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In Re: Student & Chicopee Public Schools & Mass. Dept. of Elementary & Secondary Education (DESE) – BSEA # 16-08986




In Re: Student & Chicopee Public Schools & Mass. Dept. of Elementary & Secondary Education (DESE)

BSEA No. 16-08986


The instant case involves an 18-year old special education student (Student) who is a resident of Chicopee but who at all relevant times has been confined to a inpatient psychiatric hospital operated by the Massachusetts Department of Mental Health (DMH). On May 4, 2016 Student filed the instant Hearing Request with the Bureau of Special Education Appeals (“BSEA”). In his Hearing Request, Student asserts claims against both the Chicopee Public Schools (Chicopee or CPS) and the Department of Elementary and Secondary Education (DESE). Student filed on his own behalf with respect to his claims against Chicopee. Student brought his claims against DESE on behalf of himself and “all similarly situated students entitled to special education services [who] are confined in facilities operated by [DMH], the Department of Youth Services (“DYS”), Massachusetts Hospitals 1 and jails in the Commonwealth.”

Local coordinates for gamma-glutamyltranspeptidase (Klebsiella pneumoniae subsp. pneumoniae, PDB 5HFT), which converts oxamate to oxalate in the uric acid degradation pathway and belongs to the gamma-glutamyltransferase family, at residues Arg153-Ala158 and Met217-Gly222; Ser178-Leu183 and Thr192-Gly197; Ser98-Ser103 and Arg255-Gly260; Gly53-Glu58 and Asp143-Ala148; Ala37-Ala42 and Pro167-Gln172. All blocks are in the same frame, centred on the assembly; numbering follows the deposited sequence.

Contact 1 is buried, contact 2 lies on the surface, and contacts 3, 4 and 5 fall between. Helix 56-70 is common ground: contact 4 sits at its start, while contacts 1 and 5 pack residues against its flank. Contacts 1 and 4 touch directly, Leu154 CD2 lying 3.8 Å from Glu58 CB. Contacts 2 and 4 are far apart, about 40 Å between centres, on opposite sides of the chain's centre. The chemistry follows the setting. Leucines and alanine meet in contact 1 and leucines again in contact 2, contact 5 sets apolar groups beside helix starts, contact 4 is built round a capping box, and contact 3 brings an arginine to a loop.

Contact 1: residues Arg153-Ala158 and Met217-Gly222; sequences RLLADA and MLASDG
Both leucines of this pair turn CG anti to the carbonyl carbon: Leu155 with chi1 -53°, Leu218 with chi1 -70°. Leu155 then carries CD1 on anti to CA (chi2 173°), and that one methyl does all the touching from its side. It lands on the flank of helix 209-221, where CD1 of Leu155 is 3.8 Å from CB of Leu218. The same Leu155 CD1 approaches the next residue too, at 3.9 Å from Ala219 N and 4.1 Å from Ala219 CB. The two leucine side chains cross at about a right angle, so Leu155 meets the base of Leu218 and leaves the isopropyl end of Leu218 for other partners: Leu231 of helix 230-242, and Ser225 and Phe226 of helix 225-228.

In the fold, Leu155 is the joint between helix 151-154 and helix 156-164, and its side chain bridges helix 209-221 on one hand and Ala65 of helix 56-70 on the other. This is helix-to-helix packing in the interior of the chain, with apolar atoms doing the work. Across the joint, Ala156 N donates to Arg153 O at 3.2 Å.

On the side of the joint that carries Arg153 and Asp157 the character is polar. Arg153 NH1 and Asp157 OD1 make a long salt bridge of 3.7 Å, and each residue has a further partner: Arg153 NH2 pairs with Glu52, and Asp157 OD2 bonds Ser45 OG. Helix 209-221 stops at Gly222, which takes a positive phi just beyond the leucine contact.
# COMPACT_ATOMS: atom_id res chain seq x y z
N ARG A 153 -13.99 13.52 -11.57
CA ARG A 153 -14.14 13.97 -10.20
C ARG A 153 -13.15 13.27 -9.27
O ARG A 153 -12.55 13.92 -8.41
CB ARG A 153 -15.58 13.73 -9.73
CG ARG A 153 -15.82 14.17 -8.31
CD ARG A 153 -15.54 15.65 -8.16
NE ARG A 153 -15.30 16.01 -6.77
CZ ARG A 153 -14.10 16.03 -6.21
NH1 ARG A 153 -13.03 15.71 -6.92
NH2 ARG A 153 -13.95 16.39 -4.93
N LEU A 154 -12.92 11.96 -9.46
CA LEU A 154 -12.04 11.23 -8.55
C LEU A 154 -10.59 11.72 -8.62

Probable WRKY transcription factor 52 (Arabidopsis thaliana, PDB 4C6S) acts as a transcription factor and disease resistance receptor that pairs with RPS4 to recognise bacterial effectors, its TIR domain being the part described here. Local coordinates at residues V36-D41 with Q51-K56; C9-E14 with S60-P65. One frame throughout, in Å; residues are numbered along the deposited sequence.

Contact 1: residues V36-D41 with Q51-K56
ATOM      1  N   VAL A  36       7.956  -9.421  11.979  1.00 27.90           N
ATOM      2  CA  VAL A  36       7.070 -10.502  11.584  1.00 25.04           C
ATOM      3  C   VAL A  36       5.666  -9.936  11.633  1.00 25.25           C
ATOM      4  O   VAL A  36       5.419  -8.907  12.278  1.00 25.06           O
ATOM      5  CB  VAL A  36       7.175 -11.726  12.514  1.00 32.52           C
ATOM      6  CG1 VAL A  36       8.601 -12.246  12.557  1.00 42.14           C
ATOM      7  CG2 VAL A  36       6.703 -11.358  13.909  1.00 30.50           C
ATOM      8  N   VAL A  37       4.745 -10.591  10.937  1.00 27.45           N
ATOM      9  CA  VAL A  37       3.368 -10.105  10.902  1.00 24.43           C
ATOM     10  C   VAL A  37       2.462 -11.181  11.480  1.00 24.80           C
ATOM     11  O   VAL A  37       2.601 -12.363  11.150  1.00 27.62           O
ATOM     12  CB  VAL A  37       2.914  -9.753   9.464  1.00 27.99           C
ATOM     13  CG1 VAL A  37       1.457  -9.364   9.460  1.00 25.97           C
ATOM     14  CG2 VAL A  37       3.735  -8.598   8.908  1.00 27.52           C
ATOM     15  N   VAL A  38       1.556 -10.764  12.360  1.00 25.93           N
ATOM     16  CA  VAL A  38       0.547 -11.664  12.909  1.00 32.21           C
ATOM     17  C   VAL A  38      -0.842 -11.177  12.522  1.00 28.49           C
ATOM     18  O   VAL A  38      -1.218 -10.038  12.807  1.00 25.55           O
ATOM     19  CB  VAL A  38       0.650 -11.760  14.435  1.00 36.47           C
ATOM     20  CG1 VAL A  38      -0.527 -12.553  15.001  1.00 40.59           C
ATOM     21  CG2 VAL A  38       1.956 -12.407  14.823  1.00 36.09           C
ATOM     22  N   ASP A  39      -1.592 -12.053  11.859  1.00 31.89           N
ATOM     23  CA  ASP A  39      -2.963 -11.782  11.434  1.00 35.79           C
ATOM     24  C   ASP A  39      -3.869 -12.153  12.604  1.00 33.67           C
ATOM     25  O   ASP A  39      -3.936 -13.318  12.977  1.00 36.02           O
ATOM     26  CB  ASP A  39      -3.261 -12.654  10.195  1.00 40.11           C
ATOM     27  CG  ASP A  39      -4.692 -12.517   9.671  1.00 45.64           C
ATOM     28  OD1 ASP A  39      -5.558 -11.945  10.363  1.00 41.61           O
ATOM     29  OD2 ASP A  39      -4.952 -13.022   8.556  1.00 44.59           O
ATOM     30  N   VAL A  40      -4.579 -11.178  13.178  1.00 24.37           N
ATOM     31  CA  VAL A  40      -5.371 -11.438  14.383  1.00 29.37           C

Student’s Hearing Request contains claims for relief for alleged violations of rights secured by the Individuals with Disabilities Education Act (IDEA claims), Section 504 of the Rehabilitation Act (§504 claims), the Americans with Disabilities Act (ADA claims), the Fourteenth Amendment of the U.S. Constitution and the Massachusetts Declaration of Rights (constitutional claims).

The relief sought by Student falls into two categories. Within the first category Student seeks compensatory and prospective special education services. He seeks compensatory services to make him whole for alleged failures by DESE and Chicopee to implement an IEP with which Student entered the DMH facility as well to promulgate an appropriate successor IEP in a timely manner. Additionally Student seeks an order for prospective services.